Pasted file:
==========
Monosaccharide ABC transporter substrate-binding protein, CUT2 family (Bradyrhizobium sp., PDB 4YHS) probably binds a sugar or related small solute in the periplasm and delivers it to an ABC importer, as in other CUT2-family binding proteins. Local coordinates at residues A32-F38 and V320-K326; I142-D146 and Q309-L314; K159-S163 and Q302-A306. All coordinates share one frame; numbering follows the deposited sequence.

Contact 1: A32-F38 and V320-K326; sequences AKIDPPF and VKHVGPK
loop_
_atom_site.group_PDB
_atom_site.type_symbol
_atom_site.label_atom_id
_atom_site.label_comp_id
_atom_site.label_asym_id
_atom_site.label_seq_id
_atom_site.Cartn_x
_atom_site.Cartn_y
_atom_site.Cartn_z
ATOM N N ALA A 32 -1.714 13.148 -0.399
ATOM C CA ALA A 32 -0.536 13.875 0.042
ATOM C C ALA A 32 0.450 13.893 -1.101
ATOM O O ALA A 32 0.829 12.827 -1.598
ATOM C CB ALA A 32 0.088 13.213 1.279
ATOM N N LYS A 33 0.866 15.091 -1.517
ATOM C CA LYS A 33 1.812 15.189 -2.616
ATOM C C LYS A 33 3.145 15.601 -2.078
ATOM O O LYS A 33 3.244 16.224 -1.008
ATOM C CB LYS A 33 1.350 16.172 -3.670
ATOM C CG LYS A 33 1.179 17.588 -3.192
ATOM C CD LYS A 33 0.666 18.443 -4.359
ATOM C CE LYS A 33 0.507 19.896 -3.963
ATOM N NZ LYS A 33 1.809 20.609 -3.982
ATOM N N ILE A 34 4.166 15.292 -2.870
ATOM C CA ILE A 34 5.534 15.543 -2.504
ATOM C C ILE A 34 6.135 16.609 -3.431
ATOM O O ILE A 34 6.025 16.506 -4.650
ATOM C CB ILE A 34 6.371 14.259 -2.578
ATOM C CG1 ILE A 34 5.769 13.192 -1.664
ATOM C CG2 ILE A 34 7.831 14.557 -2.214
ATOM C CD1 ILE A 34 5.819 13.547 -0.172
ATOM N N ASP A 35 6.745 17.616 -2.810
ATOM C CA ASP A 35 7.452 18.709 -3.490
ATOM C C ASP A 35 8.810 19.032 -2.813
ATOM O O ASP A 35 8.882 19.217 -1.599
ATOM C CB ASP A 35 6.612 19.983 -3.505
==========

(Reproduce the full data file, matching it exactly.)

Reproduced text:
Monosaccharide ABC transporter substrate-binding protein, CUT2 family (Bradyrhizobium sp., PDB 4YHS) probably binds a sugar or related small solute in the periplasm and delivers it to an ABC importer, as in other CUT2-family binding proteins. Local coordinates at residues A32-F38 and V320-K326; I142-D146 and Q309-L314; K159-S163 and Q302-A306. All coordinates share one frame; numbering follows the deposited sequence.

Contact 1: A32-F38 and V320-K326; sequences AKIDPPF and VKHVGPK
loop_
_atom_site.group_PDB
_atom_site.type_symbol
_atom_site.label_atom_id
_atom_site.label_comp_id
_atom_site.label_asym_id
_atom_site.label_seq_id
_atom_site.Cartn_x
_atom_site.Cartn_y
_atom_site.Cartn_z
ATOM N N ALA A 32 -1.714 13.148 -0.399
ATOM C CA ALA A 32 -0.536 13.875 0.042
ATOM C C ALA A 32 0.450 13.893 -1.101
ATOM O O ALA A 32 0.829 12.827 -1.598
ATOM C CB ALA A 32 0.088 13.213 1.279
ATOM N N LYS A 33 0.866 15.091 -1.517
ATOM C CA LYS A 33 1.812 15.189 -2.616
ATOM C C LYS A 33 3.145 15.601 -2.078
ATOM O O LYS A 33 3.244 16.224 -1.008
ATOM C CB LYS A 33 1.350 16.172 -3.670
ATOM C CG LYS A 33 1.179 17.588 -3.192
ATOM C CD LYS A 33 0.666 18.443 -4.359
ATOM C CE LYS A 33 0.507 19.896 -3.963
ATOM N NZ LYS A 33 1.809 20.609 -3.982
ATOM N N ILE A 34 4.166 15.292 -2.870
ATOM C CA ILE A 34 5.534 15.543 -2.504
ATOM C C ILE A 34 6.135 16.609 -3.431
ATOM O O ILE A 34 6.025 16.506 -4.650
ATOM C CB ILE A 34 6.371 14.259 -2.578
ATOM C CG1 ILE A 34 5.769 13.192 -1.664
ATOM C CG2 ILE A 34 7.831 14.557 -2.214
ATOM C CD1 ILE A 34 5.819 13.547 -0.172
ATOM N N ASP A 35 6.745 17.616 -2.810
ATOM C CA ASP A 35 7.452 18.709 -3.490
ATOM C C ASP A 35 8.810 19.032 -2.813
ATOM O O ASP A 35 8.882 19.217 -1.599
ATOM C CB ASP A 35 6.612 19.983 -3.505